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Biden, Yellen discuss COVID-19 relief with national business leaders

President Joe Biden participates in an economic briefing with Secretary of Treasury Janet Yellen at the White House on January 29. Biden and Yellen are hosting business leaders from around the country on Tuesday. Photo by Shawn Thew/UPI
President Joe Biden participates in an economic briefing with Secretary of Treasury Janet Yellen at the White House on January 29. Biden and Yellen are hosting business leaders from around the country on Tuesday. Photo by Shawn Thew/UPI | License Photo

Feb. 9 (UPI) -- President Joe Biden and Treasury Secretary Janet Yellen met Tuesday with some of the country's leading chief executives to talk about his coronavirus stimulus plan currently being considered by Congress.

Tom Donohue of the U.S. Chamber of Commerce along with Jamie Dimon of JPMorgan Chase, Doug McMillon of Walmart; Sonia Syngal of Gap, and Marvin Ellison of Lowe's, all attended the meeting where Biden stressed the importance of his relief proposal.

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"The American people are hurting, a lot of people are in real, real trouble," Biden said.

During the meeting, Syngal said that she has firsthand experience witnessing who is hurt most by the pandemic as retail workers are 60% to 70% women and 60% to 70% minority, while McMillon of Walmart highlighted the importance of wage growth, CNBC reported.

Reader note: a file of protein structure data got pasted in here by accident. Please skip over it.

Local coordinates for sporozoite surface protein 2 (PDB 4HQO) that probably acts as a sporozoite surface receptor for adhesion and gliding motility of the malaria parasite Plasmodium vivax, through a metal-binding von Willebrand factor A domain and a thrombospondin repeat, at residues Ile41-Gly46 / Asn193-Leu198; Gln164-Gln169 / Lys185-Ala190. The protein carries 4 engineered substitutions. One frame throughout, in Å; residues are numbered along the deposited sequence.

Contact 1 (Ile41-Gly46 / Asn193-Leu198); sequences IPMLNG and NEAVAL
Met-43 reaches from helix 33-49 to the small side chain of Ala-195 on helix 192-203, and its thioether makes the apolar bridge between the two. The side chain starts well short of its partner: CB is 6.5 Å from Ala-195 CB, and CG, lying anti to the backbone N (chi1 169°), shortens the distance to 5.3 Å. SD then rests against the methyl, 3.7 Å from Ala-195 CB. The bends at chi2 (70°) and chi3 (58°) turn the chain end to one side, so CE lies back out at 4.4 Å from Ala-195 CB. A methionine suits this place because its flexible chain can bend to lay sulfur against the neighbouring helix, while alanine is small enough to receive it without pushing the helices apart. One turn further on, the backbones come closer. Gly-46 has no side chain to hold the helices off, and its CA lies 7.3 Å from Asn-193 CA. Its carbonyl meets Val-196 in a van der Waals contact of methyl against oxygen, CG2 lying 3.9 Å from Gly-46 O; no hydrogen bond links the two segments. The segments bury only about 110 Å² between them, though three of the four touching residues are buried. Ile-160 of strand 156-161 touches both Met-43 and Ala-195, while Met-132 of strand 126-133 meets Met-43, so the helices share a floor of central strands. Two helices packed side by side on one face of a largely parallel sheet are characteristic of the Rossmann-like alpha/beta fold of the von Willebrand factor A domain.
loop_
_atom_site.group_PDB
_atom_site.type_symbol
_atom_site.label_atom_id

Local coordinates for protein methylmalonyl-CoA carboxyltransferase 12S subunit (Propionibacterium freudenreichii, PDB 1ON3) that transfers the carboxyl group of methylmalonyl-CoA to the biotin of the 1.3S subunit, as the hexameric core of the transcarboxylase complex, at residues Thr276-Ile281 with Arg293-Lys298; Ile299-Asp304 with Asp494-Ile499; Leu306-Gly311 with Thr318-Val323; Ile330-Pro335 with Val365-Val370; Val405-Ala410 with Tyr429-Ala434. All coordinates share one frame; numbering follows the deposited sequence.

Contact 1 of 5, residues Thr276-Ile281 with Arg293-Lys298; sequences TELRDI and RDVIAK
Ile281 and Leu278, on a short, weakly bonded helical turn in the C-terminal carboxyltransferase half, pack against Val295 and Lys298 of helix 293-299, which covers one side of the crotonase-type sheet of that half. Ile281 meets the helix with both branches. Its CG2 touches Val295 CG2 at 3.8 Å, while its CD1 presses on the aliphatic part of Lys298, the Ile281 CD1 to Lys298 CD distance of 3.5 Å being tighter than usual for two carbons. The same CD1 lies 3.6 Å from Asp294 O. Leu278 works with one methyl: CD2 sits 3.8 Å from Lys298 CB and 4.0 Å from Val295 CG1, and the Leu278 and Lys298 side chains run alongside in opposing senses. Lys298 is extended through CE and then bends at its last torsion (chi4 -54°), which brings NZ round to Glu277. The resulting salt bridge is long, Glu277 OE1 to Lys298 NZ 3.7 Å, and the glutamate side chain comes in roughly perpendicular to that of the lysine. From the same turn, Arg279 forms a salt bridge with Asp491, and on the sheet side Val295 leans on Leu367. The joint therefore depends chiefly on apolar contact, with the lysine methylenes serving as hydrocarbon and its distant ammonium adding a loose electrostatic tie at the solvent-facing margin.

Dimon discussed policies that can promote economic growth and Ellison stressed the importance of jobs.

The meeting comes after a disappointing January jobs report that revealed that only 49,000 jobs were created with an increasing number of people giving up on their job searches. Most economists had predicted the economy would create 50,000 to 100,000 jobs.

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The hefty $1.9 trillion stimulus package includes $1,400 checks to most U.S residents, funds to create vaccine centers and help for local and state governments to keep running and a $15-per-hour minimum wage.

The Chamber of Commerce has spoken out against the minimum wage hike and increasing the unemployment weekly benefits from $300 to $400, while expressing concern over the current $1 trillion annual federal deficit.

The bill is currently facing stiff opposition from House and Senate Republicans. That opposition is forcing the Democrats to consider passing the bill through what is called budget reconciliation to avoid a filibuster in the Senate.

"The president -- his first priority is getting relief to the American people," White House press secretary Jen Psaki said Monday. "I don't think the American people are particularly worried about how the direct relief gets into their hands. If [reconciliation] is the process it moves forward through, which seems likely at this point, the president would certainly support that."

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